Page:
Shakespeare does not use "affectedly" elsewhere, but does use "affected"
in the same sense (to do something elaborate for show), for example, "He
is too picked, too spruce, too affected, too odd as it were...." LLL
5.1.12-13

"Rocky heart" itself is not in Shakespeare, but "rocky bosom" is (R3
4.4.235), and the line "Beat at thy rocky and and wrack-threatening
heart" appears in Lucrece, l. 590.

"Fell rage" is not in Shakespeare, but Lucrece has "As life for honour
in fell battle's rage", l. 145, and of course phrases of the form
"fell...." abound in Shakespeare, such as "fell hand", "fell sword",
"fell Alecto's snake", "fell tempest", etc.

In short, these examples are too few, too much like other examples in
Shakespeare, and not dated by Vickers in Davies oeuvre, and so they
can't make a convincing case for Davies authorship. If you examine any
two works by any two authors of the same time period, you will find
_some_ things in common.

Vickers would likewise have us believe that the use of "pleonastic "do""
is somehow a marker for Davies. Vickers points out that Spenser uses
this frequently, citing the lines from "The Visions of Bellay":

"With balmie odours fil'd th' ayre farre and nie.
A Bird all white, well feathered on each wing,
Hereout vp to the throne of Gods did flie,
And all the way most pleasant notes did sing,"

where the "did" is used "for the sake of rhyme" as Vickers puts it (I
think it would be more accurate to say that it is used to make ten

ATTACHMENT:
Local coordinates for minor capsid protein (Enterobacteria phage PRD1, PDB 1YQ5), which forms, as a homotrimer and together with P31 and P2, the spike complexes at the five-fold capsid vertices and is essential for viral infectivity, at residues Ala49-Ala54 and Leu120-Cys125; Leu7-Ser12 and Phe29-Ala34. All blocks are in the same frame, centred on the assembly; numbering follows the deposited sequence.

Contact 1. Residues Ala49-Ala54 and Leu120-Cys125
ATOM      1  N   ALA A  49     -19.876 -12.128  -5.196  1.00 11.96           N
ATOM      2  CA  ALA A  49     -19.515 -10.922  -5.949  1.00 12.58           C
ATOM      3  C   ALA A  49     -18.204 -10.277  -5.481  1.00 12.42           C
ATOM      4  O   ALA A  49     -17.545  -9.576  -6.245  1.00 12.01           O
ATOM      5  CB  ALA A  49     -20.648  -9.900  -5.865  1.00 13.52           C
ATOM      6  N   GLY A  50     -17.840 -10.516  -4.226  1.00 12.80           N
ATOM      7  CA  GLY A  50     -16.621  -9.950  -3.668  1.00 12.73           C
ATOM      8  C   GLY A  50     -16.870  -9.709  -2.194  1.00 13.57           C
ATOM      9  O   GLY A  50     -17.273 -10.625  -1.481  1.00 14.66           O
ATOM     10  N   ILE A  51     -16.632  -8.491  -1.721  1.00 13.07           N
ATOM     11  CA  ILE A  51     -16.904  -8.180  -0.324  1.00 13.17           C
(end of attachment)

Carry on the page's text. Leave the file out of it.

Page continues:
syllables, rhyme or not). But this linguistic feature is so commonplace
that it is essentially useless for attribution, and Vickers fails to
show that the 40% occurrence he finds in ALC and 39% in one of Davies'
poems is unique. He also fails to mention that ALC is such a short poem
that it is just as likely that it would or would not match the frequency
of that linguistic feature in any large poem from _any_ author purely by
chance.

I could go on and on about this essay, but there is not enough space
here. Do we really need this analysis in the first place to see that
Davies was not the author of ALC? Davies was a competent versifier, and
his descriptions of the plague years in verse are powerful.  But his
purely linguistic and rhythmic imagination were weak, no match for the
complex versification present  in ALC. Davies' mind was essentially
city-bound and satirical, not lyrical, and when he turned to romantic
verse the results were like this sonnet from the 1605 "Wittes
Pilgramage" (Grosart edition):

12
Forbidden hopes? (the comforts of my care),
Yet care that kills all comfort cheering me).
I am no more my self the whiles you are,
And, yet much more then so, the whiles you be.
If ye stay with me, from my self I run,
If you part from me, past my self I fly,
Stay, or part from me, death I cannot shun,
With, or without your help, I needs must die.
I needs must die, for life inspiring you,
And die, if die you do by whom I live.
I do decay when I do ye renew,
I grieve with you, but more without you grieve.
O then what choice remains to wretched me,
But to be nought, or not at all to be.

And the next sonnet begins

Forbidden-hope, the heavens of my hell,
O cease your heavenly hellish regiment.

etc.

Jim Carroll